S – Single responsibility principle
O – Open/Closed principle
L – Liskov substitution principle
I – Interface segregation principle
D – Dependency Inversion principle

Single Responsibility Principle states that a class should only have one job, only one reason to change. The reason why we should use SRP is because it makes your software easier to implement and prevents unexpected side-effects of future changes. Another benefit of this principle is that classes and software components that have only one responsibility are much easier to understand, explain and implement than the ones that provide solution for everything.

Open/Closed Principle states that objects or entities should be open for extension but closed for modifications. Using this principle prevents situations in which a change to one of your classes also requires you to adapt all depending classes.

Liskov substitution principle states that every subclass/derived class should be substitute for their base/parent class. To achieve that, your subclasses need to follow the following rules: 1. Don’t implement any stricter validation rules on input parameters than implemented by the parent class. 2. Apply at the least the same rules to all output parameters as applied by the parent class.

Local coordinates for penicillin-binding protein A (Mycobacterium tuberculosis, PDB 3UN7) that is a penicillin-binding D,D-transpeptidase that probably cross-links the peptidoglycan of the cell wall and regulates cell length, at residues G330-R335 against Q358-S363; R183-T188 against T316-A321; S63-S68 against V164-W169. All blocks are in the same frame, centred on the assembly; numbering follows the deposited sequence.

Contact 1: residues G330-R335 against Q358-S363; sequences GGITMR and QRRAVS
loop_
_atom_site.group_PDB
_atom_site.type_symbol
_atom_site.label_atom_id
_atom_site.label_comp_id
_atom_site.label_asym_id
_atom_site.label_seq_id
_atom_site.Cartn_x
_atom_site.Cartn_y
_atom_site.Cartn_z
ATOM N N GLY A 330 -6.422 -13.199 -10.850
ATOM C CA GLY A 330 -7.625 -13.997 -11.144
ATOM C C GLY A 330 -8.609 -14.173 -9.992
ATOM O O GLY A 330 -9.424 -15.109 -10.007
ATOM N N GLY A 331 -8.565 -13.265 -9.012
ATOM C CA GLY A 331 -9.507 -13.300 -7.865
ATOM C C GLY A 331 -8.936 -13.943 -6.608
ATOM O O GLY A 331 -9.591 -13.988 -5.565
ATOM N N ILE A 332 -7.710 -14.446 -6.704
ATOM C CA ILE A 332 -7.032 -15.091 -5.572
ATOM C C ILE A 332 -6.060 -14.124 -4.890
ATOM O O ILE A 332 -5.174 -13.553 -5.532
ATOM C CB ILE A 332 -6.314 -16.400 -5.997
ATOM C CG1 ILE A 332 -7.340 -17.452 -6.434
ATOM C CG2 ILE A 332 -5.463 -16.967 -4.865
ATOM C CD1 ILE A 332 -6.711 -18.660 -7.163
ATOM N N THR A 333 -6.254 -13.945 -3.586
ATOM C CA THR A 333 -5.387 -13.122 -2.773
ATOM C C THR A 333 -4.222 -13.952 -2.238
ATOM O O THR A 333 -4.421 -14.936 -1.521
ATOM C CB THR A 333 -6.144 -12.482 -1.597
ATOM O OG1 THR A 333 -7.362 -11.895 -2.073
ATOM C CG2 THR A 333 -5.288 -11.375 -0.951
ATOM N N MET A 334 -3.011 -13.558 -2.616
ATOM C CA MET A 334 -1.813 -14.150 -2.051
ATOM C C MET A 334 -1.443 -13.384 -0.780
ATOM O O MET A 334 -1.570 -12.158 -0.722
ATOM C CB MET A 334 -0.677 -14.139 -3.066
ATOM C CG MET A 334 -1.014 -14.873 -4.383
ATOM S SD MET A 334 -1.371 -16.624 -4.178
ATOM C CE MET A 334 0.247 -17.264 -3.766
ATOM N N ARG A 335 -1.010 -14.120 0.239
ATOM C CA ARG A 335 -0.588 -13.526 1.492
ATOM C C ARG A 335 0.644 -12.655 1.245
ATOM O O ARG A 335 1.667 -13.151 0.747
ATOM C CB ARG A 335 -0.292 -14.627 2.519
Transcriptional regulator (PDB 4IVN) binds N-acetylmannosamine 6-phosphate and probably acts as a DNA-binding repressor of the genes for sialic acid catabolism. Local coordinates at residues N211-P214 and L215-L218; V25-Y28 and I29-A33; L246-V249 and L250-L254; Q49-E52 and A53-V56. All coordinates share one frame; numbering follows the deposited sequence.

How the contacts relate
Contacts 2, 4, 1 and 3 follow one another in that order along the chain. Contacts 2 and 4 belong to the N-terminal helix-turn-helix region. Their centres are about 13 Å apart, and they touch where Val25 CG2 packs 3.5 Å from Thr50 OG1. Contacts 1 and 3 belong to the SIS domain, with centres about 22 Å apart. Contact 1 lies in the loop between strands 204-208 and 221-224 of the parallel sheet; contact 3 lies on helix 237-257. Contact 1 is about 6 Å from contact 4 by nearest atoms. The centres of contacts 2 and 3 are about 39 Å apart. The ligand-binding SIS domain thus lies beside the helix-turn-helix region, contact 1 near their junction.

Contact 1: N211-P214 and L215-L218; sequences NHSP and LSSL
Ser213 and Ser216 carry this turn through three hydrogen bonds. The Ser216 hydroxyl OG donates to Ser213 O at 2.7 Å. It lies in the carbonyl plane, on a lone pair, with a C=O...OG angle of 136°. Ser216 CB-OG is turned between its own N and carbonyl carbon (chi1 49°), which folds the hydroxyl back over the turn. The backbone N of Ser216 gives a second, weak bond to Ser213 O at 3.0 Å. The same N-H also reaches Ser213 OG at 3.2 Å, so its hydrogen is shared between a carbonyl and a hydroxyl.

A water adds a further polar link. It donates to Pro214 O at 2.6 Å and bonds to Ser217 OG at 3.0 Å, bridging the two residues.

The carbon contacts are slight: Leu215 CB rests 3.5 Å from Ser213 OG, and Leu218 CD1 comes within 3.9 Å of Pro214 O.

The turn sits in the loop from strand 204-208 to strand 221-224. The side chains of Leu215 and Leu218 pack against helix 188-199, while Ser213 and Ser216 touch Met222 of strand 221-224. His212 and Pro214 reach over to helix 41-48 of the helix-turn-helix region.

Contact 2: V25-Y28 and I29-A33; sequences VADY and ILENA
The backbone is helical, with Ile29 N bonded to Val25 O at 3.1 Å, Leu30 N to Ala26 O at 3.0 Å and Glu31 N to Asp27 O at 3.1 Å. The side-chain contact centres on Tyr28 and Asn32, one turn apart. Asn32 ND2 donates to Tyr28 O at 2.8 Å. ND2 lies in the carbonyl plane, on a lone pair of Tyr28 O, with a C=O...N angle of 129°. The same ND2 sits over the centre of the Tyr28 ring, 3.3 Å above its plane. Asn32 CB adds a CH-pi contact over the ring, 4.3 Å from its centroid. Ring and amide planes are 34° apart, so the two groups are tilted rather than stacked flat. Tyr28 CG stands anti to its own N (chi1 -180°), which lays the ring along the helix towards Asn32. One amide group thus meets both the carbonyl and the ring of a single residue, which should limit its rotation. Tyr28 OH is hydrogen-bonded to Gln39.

Interface segregation principle states that a client should not be forces to implement an interface that it doesn’t use, or clients shouldn’t be forced to depend on methods they do not use. By following this principle, you will be able to prevent bloated interfaces that define methods for multiple responsibilities. You should avoid classes and interfaces with multiple responsibilities because they change often and make your software hard to maintain.

Dependency Inversion principle states that entities must depend on abstractions not on concretions. High-lever and low-lever modules also depend on the abstraction. This design principle does not just change the direction of the dependency, it also splits the dependency between the two levels by introducing an abstraction between them.

 

Unit Testing

Hello dear readers. Today I am going to talk about Unit Testing. I believe most of the people are pretty familiar with it, but for those of you who are not : Welcome to What is Unit testing and why to use it!